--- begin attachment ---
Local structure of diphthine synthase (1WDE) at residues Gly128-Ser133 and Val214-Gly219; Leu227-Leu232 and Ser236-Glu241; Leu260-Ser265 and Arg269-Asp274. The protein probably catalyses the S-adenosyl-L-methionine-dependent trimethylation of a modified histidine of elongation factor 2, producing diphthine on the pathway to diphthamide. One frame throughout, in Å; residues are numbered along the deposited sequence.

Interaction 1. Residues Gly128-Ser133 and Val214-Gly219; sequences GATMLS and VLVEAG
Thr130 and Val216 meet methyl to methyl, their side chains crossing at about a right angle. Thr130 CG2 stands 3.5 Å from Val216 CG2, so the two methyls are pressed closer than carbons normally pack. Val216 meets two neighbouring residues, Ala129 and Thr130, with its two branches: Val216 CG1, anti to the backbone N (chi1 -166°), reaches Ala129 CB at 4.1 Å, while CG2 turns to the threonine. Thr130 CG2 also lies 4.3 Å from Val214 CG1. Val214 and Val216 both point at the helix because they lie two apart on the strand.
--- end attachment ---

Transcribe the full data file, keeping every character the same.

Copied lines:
Local structure of diphthine synthase (1WDE) at residues Gly128-Ser133 and Val214-Gly219; Leu227-Leu232 and Ser236-Glu241; Leu260-Ser265 and Arg269-Asp274. The protein probably catalyses the S-adenosyl-L-methionine-dependent trimethylation of a modified histidine of elongation factor 2, producing diphthine on the pathway to diphthamide. One frame throughout, in Å; residues are numbered along the deposited sequence.

Interaction 1. Residues Gly128-Ser133 and Val214-Gly219; sequences GATMLS and VLVEAG
Thr130 and Val216 meet methyl to methyl, their side chains crossing at about a right angle. Thr130 CG2 stands 3.5 Å from Val216 CG2, so the two methyls are pressed closer than carbons normally pack. Val216 meets two neighbouring residues, Ala129 and Thr130, with its two branches: Val216 CG1, anti to the backbone N (chi1 -166°), reaches Ala129 CB at 4.1 Å, while CG2 turns to the threonine. Thr130 CG2 also lies 4.3 Å from Val214 CG1. Val214 and Val216 both point at the helix because they lie two apart on the strand.